At some point they stopped and all you could hear was breathing. Then, after a few minutes they started again. That (and the fact that I was dripping with sweat in the heat) was my cue to squeeze back out past the hippies, telling the people trapped outside that there was plenty of room inside if they could just squeeze in.

Then down down down the ramps, scary scary, and back out into the fresh air. I was amazed at how big all the blocks were.





Alaa was waiting, and took us around to the smaller tombs. He told us to give the guard $1 or 5 pounds each, AFTER looking, and no more. So he convinced the guard to unlock the doors and let us in. There was some back and forth, but we did get in. Smaller tombs but more inside them -- lovely carvings, some still with paint. Really happy we got to see them.





Then back to the car and Alaa drove us to a panorama point and took silly pictures of us making pyramid shapes. I loved seeing police on camels. Alaa's presence kept other would-be guides and touts away, making the money completely worthwhile.




A few more stops for photos -- by the small pyramid, by the sphinx, and then we were dropped at a papyrus museum. Bless. But it wasn't a hard sell, and they showed us how they make papyrus. Pretty interesting. Of course, we didn't buy anything. Then back to the hotel, where we hung out for a few hours before catching our train to Luxor.




Pyramids: so big! Still surprising to spot them out of the corners of our eyes.

Sphinx: Alan Bennet was right -- it is like meeting a famous person and being surprised by how small they are in real life.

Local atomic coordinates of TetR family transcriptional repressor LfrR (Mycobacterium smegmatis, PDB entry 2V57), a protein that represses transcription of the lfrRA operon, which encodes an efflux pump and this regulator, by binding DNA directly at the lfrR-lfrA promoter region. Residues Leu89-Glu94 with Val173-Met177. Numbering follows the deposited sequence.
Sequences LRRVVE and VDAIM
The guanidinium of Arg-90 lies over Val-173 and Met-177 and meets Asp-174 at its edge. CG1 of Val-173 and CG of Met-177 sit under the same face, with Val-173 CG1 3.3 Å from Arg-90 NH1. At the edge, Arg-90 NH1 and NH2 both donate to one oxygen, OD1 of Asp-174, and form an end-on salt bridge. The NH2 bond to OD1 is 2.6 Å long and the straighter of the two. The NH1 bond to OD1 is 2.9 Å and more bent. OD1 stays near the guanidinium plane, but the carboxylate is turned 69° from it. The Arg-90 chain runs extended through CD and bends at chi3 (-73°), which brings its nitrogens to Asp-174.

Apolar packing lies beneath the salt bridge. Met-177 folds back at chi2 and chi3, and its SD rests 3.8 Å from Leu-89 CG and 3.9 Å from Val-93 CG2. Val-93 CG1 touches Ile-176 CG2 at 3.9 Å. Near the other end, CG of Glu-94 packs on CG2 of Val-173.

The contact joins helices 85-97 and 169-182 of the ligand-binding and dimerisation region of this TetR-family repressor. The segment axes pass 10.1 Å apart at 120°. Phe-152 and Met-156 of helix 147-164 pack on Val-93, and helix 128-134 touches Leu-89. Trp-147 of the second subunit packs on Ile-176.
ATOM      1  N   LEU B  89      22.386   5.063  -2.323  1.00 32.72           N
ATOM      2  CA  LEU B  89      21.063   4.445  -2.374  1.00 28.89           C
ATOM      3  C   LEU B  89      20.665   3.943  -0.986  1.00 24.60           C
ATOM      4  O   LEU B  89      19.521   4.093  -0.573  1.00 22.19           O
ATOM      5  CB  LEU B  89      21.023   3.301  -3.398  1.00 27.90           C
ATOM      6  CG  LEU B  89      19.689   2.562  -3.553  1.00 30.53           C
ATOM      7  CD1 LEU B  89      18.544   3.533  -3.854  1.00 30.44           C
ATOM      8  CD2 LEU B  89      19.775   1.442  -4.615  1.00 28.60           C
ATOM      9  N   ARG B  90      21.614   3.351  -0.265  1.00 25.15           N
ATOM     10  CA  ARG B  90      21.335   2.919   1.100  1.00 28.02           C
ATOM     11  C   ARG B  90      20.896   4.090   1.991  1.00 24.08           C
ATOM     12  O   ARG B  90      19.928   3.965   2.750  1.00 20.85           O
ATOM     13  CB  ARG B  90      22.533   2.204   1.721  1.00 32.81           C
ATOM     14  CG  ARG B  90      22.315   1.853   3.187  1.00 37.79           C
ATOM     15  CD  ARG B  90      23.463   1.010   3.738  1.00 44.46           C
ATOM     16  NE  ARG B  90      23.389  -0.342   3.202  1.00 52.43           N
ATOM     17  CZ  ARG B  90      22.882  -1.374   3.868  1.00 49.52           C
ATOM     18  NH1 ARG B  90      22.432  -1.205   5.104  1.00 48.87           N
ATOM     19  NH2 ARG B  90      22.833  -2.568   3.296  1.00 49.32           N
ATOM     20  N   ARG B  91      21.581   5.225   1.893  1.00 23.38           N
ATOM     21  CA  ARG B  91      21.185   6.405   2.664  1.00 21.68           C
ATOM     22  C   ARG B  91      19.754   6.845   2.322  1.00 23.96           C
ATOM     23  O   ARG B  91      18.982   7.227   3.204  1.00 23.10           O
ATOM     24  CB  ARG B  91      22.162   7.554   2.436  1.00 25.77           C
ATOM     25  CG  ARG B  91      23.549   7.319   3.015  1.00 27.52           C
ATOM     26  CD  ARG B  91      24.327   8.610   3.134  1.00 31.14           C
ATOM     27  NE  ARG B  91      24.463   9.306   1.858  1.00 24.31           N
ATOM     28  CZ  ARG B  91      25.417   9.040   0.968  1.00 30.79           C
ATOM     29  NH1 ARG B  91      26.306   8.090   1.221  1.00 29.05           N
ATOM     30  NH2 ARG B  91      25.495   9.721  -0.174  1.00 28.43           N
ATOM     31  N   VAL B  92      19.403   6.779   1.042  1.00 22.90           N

Alaa: marvellous. He bought me a falafel to try and then laughed when we told him we eat it at home. At one point he and I chatted while Wil was in the loo and he told me he has a family here in Cairo but another wife in South Africa. Wow! I took his picture and he said "You can e-mail it to me." Really nice man -- he kept the hassle away from us completely.

Sunday, January 12, 2020

Hike(-let) of the Week : Twin Ponds Park


We didn't have a ton of time -- so much to do! -- and the weather was pretty miserable. So we pinpointed a park near where we needed to head later in the day and decided to explore there.

I thought I had never been to this park -- though when we were walking around I realized I had been there when the north pond was home to river otters. Still, it was a nice, very brief walk.

We parked on Meridian and entered the park via the Trail of the Cedars.


It was well maintained, level, and dry despite all the rain we had been having. Soon we came into sight of the first pond:


You can tell by the photo just how rainy it was -- absolutely pelting down with rain.

We followed the edge of the lakes, eventually going around the northern lake. The water seems pretty high here...


And eventually went around the soccer field and into a little wooded area called the Arboretum, behind a p-patch and a tennis court. But this was essentially a dead end, so we headed back the way we came.

There's a trail -- we could see it in person, and it was marked on the map -- but it looked pretty overgrown, and I had read that there's a little stream crossing, so we avoided it and skirted the soccer field again.

We walked next to the lakes for a bit.


And then crossed a little "land bridge" between the two of them. Isn't this beautiful?


But all too soon we were back at the Trail of the Cedars and back out to the car -- a very short "hike".

the very wet wildlife
Still, it's the first conscious "let's go out and walk on a trail" of the year, so I'm including it in my 2020 Vision project. They can't all be big treks!!!

Twin Ponds Trail

1.3 miles
43 feet elevation gain